Phthalates Added to plastics to increase flexibility and durability and found in toys, footwear, food packaging, medical devices, and personal care products.
Parabens Used as preservative and in anti-bacterial products, and found in food, cosmetics and personal care products.
Persistent organic pollutants (POPs) Used in electrical devices and industrial lubricants and found in flame retardants in furniture. By-products of industrial processes such as metal and paper production, wood incineration or heating plastics.
Pesticides, herbicides and insecticides Found in most garden sheds and sprayed on many food products and crops sold commercially.
Heavy metals (e.g. aluminium, arsenic, cadmium, chromium, lead, mercury) Exposure occurs through smoking, air pollution, dental fillings, consumption of contaminated food and drink, and contact with petrol, industrial and household products.


While it is not possible to avoid exposure to EDCs, some simple steps can be taken to reduce exposure to them. This is especially important for women and men who plan to have children. Here are some practical tips for reducing exposure to EDCs:

  • Washing fruit and vegetables to remove any chemicals that they have been sprayed with.
  • Eating fewer processed and pre-packaged foods, as EDCs are present in the material used to coat the inside of cans.
  • Limiting how much oily fish (salmon, tuna, sardines) and fatty meats you eat reduces your consumption of chemicals that can accumulate in the fat of some animals.
  • Avoiding handling shiny sales receipts – they’re covered in chemicals.
  • Drinking water and soft drinks from glass or hard plastic bottles rather than soft plastic bottles, as EDC-containing plasticisers are used to make plastic bottles flexible.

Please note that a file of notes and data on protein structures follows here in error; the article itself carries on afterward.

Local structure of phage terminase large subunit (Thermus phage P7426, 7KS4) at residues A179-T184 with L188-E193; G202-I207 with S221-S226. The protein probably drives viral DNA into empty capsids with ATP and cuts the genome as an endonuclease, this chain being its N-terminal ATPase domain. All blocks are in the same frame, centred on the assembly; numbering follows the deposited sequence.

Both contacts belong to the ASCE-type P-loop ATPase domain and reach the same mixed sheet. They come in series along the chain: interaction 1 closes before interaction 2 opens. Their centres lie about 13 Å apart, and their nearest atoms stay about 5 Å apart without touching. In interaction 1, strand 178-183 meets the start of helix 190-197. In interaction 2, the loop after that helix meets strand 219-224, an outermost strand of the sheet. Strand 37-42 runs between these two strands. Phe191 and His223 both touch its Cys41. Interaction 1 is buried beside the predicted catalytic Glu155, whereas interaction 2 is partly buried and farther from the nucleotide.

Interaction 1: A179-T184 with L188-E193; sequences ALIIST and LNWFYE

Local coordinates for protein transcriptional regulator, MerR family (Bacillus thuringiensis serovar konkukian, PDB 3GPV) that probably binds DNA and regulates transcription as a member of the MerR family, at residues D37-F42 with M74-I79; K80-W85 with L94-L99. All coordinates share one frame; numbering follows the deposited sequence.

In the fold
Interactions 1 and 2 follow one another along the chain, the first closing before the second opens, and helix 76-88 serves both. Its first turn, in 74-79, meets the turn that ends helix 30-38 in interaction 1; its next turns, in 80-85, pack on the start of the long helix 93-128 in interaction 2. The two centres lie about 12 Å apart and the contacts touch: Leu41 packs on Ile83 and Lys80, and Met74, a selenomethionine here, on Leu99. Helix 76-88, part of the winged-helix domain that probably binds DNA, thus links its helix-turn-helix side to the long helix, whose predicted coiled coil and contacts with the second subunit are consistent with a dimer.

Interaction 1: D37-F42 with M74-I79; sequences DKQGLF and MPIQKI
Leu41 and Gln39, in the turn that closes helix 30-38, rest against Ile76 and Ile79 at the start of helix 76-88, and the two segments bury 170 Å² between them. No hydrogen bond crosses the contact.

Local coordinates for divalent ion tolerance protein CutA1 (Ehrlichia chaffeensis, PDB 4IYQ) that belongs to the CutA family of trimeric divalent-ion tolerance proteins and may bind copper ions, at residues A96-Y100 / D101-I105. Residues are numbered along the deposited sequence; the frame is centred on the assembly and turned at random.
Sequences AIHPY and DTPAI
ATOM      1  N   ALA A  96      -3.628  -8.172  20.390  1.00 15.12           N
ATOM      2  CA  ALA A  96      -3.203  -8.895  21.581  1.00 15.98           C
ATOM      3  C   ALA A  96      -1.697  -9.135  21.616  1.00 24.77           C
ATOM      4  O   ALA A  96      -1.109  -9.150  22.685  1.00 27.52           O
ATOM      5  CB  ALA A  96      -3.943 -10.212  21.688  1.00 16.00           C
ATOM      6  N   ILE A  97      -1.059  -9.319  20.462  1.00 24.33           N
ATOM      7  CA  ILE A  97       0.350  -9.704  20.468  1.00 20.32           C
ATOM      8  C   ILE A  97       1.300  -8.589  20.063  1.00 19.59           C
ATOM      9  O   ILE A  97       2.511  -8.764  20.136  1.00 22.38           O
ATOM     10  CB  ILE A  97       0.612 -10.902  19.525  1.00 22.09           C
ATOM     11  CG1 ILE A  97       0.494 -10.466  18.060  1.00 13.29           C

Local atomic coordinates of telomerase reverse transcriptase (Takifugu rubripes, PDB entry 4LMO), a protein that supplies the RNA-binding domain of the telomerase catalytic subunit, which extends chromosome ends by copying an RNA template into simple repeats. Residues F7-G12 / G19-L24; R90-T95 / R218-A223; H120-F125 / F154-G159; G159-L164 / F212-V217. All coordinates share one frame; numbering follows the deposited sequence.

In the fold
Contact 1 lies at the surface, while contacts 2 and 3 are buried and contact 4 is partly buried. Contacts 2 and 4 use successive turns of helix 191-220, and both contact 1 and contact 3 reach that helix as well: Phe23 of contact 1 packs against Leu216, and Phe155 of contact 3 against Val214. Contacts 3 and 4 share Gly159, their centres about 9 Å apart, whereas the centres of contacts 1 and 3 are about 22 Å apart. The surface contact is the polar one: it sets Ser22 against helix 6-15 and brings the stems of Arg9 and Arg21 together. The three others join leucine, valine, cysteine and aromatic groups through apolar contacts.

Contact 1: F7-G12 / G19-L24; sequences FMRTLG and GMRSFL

• Never heating food in soft plastic ‘takeaway’ containers or those covered with cling wrap or tin foil. When these products are heated, the chemicals in the plastic or foil is absorbed into the food, especially if the food is fatty. Instead, use a china or glass bowl and cover with a paper towel or plate. It is also important to keep in mind that plastic advertised as ‘BPA free’, for example, may contain replacement chemicals such BPS which can be just as harmful.
  • Avoiding air fresheners, smoke, strong chemicals, heavily perfumed products, plastic smells and fumes. If you can smell it, it is in high concentration!
  • Airing your home frequently to reduce the chance of breathing in chemical particles.
  • Choosing ‘green’ gardening products where possible and avoiding pesticides and herbicides in the garden.
  • Replacing strong household cleaning products with ‘green’ alternatives wherever possible. Household products which can have problematic chemicals include detergents, hand sanitisers, cleaning agents, and carpet cleaners; EDCs can also be found in glues, paints, and varnishes.
  • Reading the labels on all personal care products such as cosmetics, shampoos, conditioners, hair colourings and body washes and choosing those that are free of parabens.
  • Reading the labels on all food products and avoiding those with additives, preservatives and anti-bacterial agents.

Fact sheets for health professionals and the general public about the impact of environmental chemicals and other fertility-related topics are available for download at

Article provided by Your Fertility

References available on